NICHOLASVILLE — City-county cooperation has yielded gains for Nicholasville and Jessamine County in the past few years. The incumbents for mayor and judge-executive say they want to build on that foundation, and so do the challengers who seek to oust them.
In the Nicholasville mayor's race, incumbent Russ Meyer faces former Mayor John Martin in the Nov. 2 non-partisan election. Martin lost his bid for re-election in May 2006, when he was eliminated in the primary.
In the contest for Jessamine County judge-executive, Neal Cassity faces his first opposition since he won the seat in 1989. The challenger, Mark Tucker, is making his first attempt for elected office.
Meyer and Cassity say they have worked well together, but Martin and Tucker said they would, too, if elected.
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Here's a closer look at the two races.
Meyer, 42, said one of the biggest accomplishments during his first term was the adoption this year of a joint comprehensive plan for the city and county. The land-use plan outlines, in a single booklet, goals for growth for Nicholasville, Wilmore and the rural areas of the county.
"It put us all on the same page of where we're going to grow," Meyer said.
Martin, 70, also praises the joint comp plan, but said the logical follow-up is to merge the Nicholasville Planning Commission and the Jessamine County-City of Wilmore Joint Planning Commission. He had hoped to merge the two when he was mayor.
"We don't need two planning and zoning commissions," Martin said. Meyer agreed that the joint comp plan "opens the door" to the possibility of merged planning commissions.
Meyer said Nicholasville has weathered the recession about as well as any city could. Payroll-tax revenue slumped in 2009 but has begun to rebound. The city has a bond rating of AA+, which means it will be able to borrow at a lower interest rate when it comes time to build a new city hall or another fire station. And the city had a fund balance of $3.5 million at the end of June, so it has been relatively unscathed by the economic downturn.
"We were able to pull in our reins, fight through it and get out of it without raising taxes or laying people off. So I was pretty proud of that," Meyer said. (The city government employs about 210 people and has a $14 million general fund budget and $23 million utility budget.)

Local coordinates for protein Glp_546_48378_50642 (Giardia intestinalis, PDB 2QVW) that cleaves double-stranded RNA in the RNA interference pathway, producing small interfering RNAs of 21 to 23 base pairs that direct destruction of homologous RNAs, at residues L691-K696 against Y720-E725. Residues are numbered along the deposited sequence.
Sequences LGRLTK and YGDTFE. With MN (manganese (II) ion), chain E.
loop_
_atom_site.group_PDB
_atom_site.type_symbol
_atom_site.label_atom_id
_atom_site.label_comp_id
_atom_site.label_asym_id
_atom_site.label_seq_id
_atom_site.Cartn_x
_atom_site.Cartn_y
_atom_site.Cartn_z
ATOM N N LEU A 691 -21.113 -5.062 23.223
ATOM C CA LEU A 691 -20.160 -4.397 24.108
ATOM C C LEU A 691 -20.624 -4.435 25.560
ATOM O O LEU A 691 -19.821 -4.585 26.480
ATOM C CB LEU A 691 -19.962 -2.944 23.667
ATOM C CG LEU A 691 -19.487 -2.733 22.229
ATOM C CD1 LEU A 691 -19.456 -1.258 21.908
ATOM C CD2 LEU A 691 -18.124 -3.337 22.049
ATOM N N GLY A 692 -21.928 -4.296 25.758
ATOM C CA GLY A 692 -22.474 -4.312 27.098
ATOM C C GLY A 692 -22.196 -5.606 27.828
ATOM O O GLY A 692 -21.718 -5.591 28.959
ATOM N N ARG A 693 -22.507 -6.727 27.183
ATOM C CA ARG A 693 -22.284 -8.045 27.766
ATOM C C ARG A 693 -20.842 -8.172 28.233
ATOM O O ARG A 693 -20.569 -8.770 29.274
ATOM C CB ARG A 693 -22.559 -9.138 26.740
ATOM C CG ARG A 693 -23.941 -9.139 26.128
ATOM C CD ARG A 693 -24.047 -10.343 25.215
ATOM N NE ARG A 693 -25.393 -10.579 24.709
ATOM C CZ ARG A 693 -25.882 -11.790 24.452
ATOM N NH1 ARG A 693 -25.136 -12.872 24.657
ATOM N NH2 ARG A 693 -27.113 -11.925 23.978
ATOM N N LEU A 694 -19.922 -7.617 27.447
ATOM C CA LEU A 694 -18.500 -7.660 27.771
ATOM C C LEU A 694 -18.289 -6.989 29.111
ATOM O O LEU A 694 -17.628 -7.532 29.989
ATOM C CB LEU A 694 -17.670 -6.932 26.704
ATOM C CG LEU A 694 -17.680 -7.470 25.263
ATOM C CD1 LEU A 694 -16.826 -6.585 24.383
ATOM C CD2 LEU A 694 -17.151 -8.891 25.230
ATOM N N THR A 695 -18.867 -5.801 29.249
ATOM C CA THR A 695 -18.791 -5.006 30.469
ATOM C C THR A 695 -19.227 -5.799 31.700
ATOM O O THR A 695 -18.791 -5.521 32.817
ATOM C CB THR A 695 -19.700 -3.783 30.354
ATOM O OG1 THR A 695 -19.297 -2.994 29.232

Meyer said the community has had a net increase of 450 jobs since the recession began. That doesn't include the more than 180 jobs from Sam's Club, which opened this summer.
And local, state and federal officials arranged long-term financing to save 275 jobs at McKechnie Vehicle Components when it appeared that the auto-parts maker might close.
Nevertheless, Martin said the community could improve its retention and recruitment of employers. Martin praises the efforts of economic development director Wayne Foster, but said "he's only one man."
"We need to put together a team of professional people who will volunteer to recruit businesses, to get on that phone to recruit industry or any kind of business on a daily basis," Martin said.
Martin spent $641.95 for his primary campaign in May and had an ending balance of $40.45, according to filings on the Web site for the Kentucky Registry of Election Finance. Meyer spent $9,446.58 before the primary and had an ending balance of $33,933.94.
"Basically it was preparation for the fall," Meyer said of the expenditures.
Finance reports on the general-election campaign were not available yet on the Web site.
Encountering opposition for the first time in 21 years is a novel experience for Cassity, 72. For that matter, the whole experience of campaigning with 21st-century tools is new to the incumbent Jessamine County judge-executive.
"When I ran in '89, you didn't have Facebook, you didn't have computerized campaigning," Cassity said. "I've had to learn a lot about that part of it. I'm not a computer cat anyway.
"But you've still got to see the people. I feel like people want you to come to their door and talk to them," he said.
Cassity said he and his wife, Joyce, have campaigned throughout the county to remind them about the restoration of Camp Nelson Civil War Heritage Park, the advent of 911 emergency service, the placement of sanitary sewers in northeastern Jessamine County and other accomplishments during Cassity's years in office.
His opponent, Tucker, 50, who owns a carpet-cleaning business, would not bad-mouth Cassity.
"I love Neal, he's a great guy," Tucker said. "But it is time for him to retire. I want to see him have a retirement and enjoy it."
Cassity said the county has $4.5 million in its fund balance, which Tucker said is too much cushion.
"Either you're not supplying enough services or you're taxing too much," Tucker said. "Don't get me wrong: I like having a rainy day fund. But last time I checked with our taxpayers, it was pouring. Let's cut the taxes a little bit and help our people out."
Cassity counters that "the county (property) tax rate is almost 2 percent less than it was in 1990. ... It's always good to have about a fourth of your budget" in reserve.
Tucker raised and spent $762.57 for his May primary campaign, according to a report he filed with the Kentucky Registry of Election Finance. Cassity spent $13,901 in the primary and had a balance of $9,913.77.
Asked why so much was spent in the Democratic primary if Cassity had no opposition, campaign treasurer John V. Carpenter said money was spent on T-shirts, a reception and advertising to let people know that the incumbent was running again.
"Whether you have opposition or not, you still start running," Carpenter said. "A lot of people didn't know he was running because he didn't have opposition."
Finance reports on the general election for both candidates were not available yet on the registry Web site.